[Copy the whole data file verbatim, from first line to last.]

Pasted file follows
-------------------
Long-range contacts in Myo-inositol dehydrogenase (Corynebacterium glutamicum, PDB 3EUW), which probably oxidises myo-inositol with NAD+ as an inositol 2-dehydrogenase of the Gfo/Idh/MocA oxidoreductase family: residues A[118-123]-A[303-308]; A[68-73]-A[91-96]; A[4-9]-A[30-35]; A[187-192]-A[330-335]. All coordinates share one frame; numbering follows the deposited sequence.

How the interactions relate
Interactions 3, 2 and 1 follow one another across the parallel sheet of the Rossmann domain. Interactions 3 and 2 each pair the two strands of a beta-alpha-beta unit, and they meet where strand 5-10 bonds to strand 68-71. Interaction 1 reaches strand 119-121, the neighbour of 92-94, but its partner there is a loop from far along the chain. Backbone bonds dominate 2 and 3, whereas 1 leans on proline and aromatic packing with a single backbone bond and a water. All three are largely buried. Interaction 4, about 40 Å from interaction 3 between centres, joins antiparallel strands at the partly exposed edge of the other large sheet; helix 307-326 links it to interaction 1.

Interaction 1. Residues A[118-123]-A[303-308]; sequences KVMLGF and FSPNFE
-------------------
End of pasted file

Long-range contacts in Myo-inositol dehydrogenase (Corynebacterium glutamicum, PDB 3EUW), which probably oxidises myo-inositol with NAD+ as an inositol 2-dehydrogenase of the Gfo/Idh/MocA oxidoreductase family: residues A[118-123]-A[303-308]; A[68-73]-A[91-96]; A[4-9]-A[30-35]; A[187-192]-A[330-335]. All coordinates share one frame; numbering follows the deposited sequence.

How the interactions relate
Interactions 3, 2 and 1 follow one another across the parallel sheet of the Rossmann domain. Interactions 3 and 2 each pair the two strands of a beta-alpha-beta unit, and they meet where strand 5-10 bonds to strand 68-71. Interaction 1 reaches strand 119-121, the neighbour of 92-94, but its partner there is a loop from far along the chain. Backbone bonds dominate 2 and 3, whereas 1 leans on proline and aromatic packing with a single backbone bond and a water. All three are largely buried. Interaction 4, about 40 Å from interaction 3 between centres, joins antiparallel strands at the partly exposed edge of the other large sheet; helix 307-326 links it to interaction 1.

Interaction 1. Residues A[118-123]-A[303-308]; sequences KVMLGF and FSPNFE